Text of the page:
New Dairy Education Center expands horizons for dairy students
Less than two hours away from the University of Minnesota College of Veterinary Medicine is a city of learning for dairy students.
Established at the new Davis Family Dairies, LLC, dairy farm in New Sweden, Minnesota, the Dairy Education Center integrates various academic and educational functions into a large-scale commercial dairy.
The dairy facility houses more than 4,000 cows in addition to 3,000 milking cows at Northern Plains Dairy, LLP, another dairy owned by Davis Family Dairies. Together, the two dairies employ 75 people. The New Sweden site serves as a birthing center for more than 6,000 calves per year and milks 3,000 cows daily. It also includes dormitory facilities, classrooms, and teaching laboratories. From the outside, the complex is dwarfed by the miles of farmland surrounding it. But inside the facility, the immense scale of the operation and the educational opportunity for dairy students becomes apparent.
Standing among a row of cows stretching almost as far as the eye can see, dairy production expert and College of Veterinary Medicine (CVM) professor John Fetrow describes the scope of the Dairy Education Center.
"Imagine a city of 6,000 people,” he says. “Somebody gets sick every day, and the doctor sees somebody every day. That’s essentially what we’re doing here. We’re acting like a doctor with students in a teaching environment on this 6,000-cow city to look at anybody who happens to be ill, however they get ill. It’s great clinical training.”
CVM Dean Trevor Ames echoes Fetrow, commenting that the facility may change the landscape of how veterinary medicine is taught.
“We’re thrilled to be able to offer our students this wonderful and unique opportunity to learn and conduct research at a state-of-the-art dairy facility,” Ames says. “Our goal is for the center to serve as a national center for veterinary education and research.”
While the Dairy Education Center officially opened in September 2009, the affiliation between Davis Family Dairies and the College of Veterinary Medicine began in September 2007, when they announced their intention to design, construct, and operate the new facility.
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"Davis Family Dairies is proud and humbled to have our New Sweden Dairy be the impetus of such a wonderful opportunity to collaborate with the University of Minnesota College of Veterinary Medicine and the founding donors in establishing the Dairy Education Center at New Sweden Dairy,” says Mitch Davis, general manager of Davis Family Dairies. “We believe these efforts will enhance the knowledge of current and future veterinarians as well as industry stakeholders from the United States and around the world. These efforts will also contribute to the body of the research in the industry.”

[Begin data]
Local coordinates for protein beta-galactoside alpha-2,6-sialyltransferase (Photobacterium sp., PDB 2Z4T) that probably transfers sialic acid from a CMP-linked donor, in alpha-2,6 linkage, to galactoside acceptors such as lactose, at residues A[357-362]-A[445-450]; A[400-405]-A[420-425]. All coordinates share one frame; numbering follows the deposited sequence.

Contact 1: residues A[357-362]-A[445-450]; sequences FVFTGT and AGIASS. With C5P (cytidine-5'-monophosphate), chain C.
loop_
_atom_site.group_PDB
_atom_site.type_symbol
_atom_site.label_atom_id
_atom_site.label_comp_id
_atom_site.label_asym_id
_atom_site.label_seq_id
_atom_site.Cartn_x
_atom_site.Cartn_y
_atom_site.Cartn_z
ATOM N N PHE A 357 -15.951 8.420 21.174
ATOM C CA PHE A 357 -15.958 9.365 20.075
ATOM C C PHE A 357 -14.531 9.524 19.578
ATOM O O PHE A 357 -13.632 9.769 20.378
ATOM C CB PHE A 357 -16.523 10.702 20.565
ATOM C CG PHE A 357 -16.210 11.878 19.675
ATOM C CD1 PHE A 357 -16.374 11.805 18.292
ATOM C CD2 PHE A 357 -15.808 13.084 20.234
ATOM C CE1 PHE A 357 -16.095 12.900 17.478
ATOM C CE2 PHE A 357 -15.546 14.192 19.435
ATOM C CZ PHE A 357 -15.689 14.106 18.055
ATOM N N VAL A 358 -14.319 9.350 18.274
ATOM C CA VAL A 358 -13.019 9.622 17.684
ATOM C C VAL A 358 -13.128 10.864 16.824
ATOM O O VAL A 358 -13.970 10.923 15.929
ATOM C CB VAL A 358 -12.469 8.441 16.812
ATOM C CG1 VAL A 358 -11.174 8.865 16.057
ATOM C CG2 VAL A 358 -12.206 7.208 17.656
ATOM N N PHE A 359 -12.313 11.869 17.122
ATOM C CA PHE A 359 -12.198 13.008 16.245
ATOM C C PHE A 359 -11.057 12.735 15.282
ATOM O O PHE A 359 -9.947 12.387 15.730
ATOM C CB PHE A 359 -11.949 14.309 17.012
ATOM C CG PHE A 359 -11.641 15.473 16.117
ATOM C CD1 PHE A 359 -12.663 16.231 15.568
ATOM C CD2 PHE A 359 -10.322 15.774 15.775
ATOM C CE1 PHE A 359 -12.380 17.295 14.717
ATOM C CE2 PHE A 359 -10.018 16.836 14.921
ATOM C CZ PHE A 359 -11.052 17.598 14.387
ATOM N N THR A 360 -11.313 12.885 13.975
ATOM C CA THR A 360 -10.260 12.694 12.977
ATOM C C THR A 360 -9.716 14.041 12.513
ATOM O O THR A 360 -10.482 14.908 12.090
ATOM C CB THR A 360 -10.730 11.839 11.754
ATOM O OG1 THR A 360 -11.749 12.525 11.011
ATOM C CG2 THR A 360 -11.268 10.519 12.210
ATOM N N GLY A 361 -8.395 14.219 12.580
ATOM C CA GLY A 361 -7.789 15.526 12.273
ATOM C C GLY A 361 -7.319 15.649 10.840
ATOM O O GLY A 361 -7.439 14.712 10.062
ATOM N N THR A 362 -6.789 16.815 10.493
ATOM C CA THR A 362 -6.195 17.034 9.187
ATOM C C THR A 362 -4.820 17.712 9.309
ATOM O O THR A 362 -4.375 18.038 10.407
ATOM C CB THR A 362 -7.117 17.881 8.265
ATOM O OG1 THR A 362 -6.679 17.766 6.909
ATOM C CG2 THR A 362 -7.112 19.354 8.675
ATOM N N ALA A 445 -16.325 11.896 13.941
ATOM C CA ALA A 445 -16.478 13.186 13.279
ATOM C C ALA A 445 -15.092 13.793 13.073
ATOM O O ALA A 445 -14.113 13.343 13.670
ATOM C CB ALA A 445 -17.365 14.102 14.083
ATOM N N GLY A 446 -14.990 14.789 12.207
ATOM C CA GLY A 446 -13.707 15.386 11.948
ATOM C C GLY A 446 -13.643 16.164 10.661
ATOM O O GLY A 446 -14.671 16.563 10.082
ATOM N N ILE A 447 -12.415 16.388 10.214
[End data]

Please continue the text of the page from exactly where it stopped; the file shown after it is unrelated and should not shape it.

Dairy Education Center rotations have been offered to CVM students and other students from across the nation since mid-July. The two-week rotation provides students the opportunity to live, work, and learn on this sophisticated dairy farm.
Students on both the clinical and reproductive rotations have the opportunity to gain firsthand experience by working with the 6,000 cows on the facility. Here, the theoretical and practical meld together in one location.
“A lot of people say that if you want to learn a language, you should be immersed in the culture,” says fourth-year student Jonathan Hart. “This is sort of an immersion. We live here, we stay here all the time, and that allows us to see all the aspects that go on really at all times of day.”
For students, the sheer volume of activity provides a unique learning opportunity.
“We can pretty much count on seeing the routine problems that cows have, and we know we can treat them adequately here.” Fetrow explains. “There is no other place that has this scale of activity, this number of cows, the size of this city. On-site dormitory facilities, classroom facilities, and laboratory facilities really make it ideal for teaching.”
This one-of-a-kind educational opportunity is possible because of the public-private partnership that the CVM has with Davis Family Farms. The partnership is very cost-effective because the CVM only paid for about 5 percent of the total cost of the facility by building classrooms, dormitories, laboratories, and other academic units.
“Taxpayers and the state did not have to pay to build the dairy or buy the cows, and the University doesn’t pay to feed the cows or any of the costs of operating the center,” says Fetrow. “But they still get all the academic advantages. Davis Family Farms gains by having us here in terms of improving the way the dairy runs. We pay attention; we know what we’re doing on dairies. We work to improve the management of the dairy and enhance productivity.”
Fetrow hopes that, in the future, the Dairy Education Center will be able to acquire federal funding to allow students from across the country to come to the center, further expanding the partnership with Davis Family Farms.
See a video about the Dairy Education Center